Taxation

Ireland’s high alcohol excise taxes by EU standards
Ireland’s alcohol excise rates are very high by EU standards. The high Irish alcohol excise position has many negative economic effects.

High alcohol taxes:
  • Increase the tendency to source outside the state both legally and illegally.
  • Reduce employment. DIGI estimates that the Budget 2014 excise increases caused a loss of about 700 direct and indirect jobs.
  • Unfairly penalises moderate consumers of alcohol.
  • Are regressive, are unrelated to ability to pay and do not contribute to equity in the tax system.
  • Generate a range of adverse economic reactions from consumers including an additional impetus to home consumption with consequent loss of VAT revenues and employment opportunities. DIGI estimates that the Government would generate between €90 million and €125 million in additional VAT receipts each year through a shift of 20% of current off-licence alcohol volumes to public houses. There would be an excise reduction of about €30 million due to reduced consumption caused by the higher prices. The net annual gain of €60 million to €95 million would arise on a continuing basis.
  • Constrain the development of the industry, and its export potential.
  • Increase the domestic price level.
  • Reduce tourism competitiveness compared to several of the mainland EU tourism markets.


A summary of the internationally very high Irish excise rates is presented below.
Ireland’s High Alcohol Taxation in the EU 2013
CategoryPosition
WineHighest in EU
CiderSecond highest in EU
SpiritsThird highest in EU
BeerThird highest in EU

Source. European Spirits Association data based on EU Excise Tables for beer, spirits and wine. Excise on cider relates to earlier year and is based on a smaller sample of countries . Rates as of Oct 2013 and based on October 2013 exchange rates as per EU methodology except for UK which includes the 2014 Budget changes.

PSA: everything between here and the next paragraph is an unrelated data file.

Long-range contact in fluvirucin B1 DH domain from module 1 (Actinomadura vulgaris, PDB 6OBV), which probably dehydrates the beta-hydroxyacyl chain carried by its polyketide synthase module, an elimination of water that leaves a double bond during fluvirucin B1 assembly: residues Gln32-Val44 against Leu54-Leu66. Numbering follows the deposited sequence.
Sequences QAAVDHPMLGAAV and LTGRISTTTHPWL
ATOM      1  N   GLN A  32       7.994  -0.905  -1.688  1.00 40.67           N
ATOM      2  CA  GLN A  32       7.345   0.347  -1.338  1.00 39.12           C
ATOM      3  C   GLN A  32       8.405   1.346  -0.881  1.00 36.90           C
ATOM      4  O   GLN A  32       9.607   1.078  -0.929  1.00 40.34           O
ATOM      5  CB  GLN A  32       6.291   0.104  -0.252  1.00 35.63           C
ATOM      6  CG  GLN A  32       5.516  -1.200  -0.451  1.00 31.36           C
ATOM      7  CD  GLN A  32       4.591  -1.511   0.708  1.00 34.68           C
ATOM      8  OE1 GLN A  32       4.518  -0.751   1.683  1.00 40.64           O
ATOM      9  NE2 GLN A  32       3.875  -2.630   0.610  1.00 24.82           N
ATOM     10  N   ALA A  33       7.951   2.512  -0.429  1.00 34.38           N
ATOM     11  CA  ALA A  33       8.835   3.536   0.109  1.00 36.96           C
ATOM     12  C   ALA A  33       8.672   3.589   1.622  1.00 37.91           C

Ireland has:
  • highest wine excise in Europe
  • second highest cider excise
  • third highest spirits excise after Finland and Sweden
  • third highest beer excise after Finland and the UK

Fifteen of the EU members have no excise tax on wine.

The absolute gap between Ireland’s alcohol excise and many other EU countries is substantial. Some illustrative examples are shown below.

The Irish beer excise in 2013 is:
  • 11.4 times the German level
  • 11.3 times the Spanish level
  • 4.8 times the Dutch level

The Irish cider excise (based on 2014 excise data) is:
  • 1.9 times the UK level

The Irish spirits excise is:
  • 4.7 times the level in Spain
  • 4.3 times the Austrian level
  • 2.5 times the French level

The Irish wine excise is:
  • 7.5 times the Belgian level
  • 5.1 times the Dutch level
  • 2.9 times the Danish level

There is a substantial difference between the high alcohol excise countries of Ireland, UK, Sweden and Finland and the rest of the EU countries, which have low alcohol excise.

In 2014, the exchequer received:
  • €1.42 from every pint costing €4.64, or 30.6% of the price, consumed in bars
  • €16.41 or 68.4% of the price of a €24 off-licence bottle of whiskey
  • €4.50 or 64% of the price of a €7 off-licence bottle of wine

The impact of the high excise tax in Ireland is illustrated by the following. If Ireland operated the same beer excise as Germany the price of the Irish pint could be reduced from €4.64 to €4.02 a decline of 50 cent in excise and 12 cent in reduced VAT in the excise. This is a decline of 13.4% in the price.

Incentives to legal and illegal out of state sourcing
Current taxation policy in relation to alcohol is incentivising behaviour that removes alcohol taxes from the exchequer. This is particularly concerning in the areas of counterfeit activity and cross-border shopping.

The Government lost substantial revenues because of cross border shopping for alcohol and other products in 2009. Alcohol tax differentials were one of the determinants of this activity. The excise reduction in 2009 offset much of the tax disadvantage and greatly reduced the level of cross border shopping. There is a substantial risk that the recent very large excise increases allied with the VAT and other competitive disadvantages will give a renewed impetus to cross border shopping.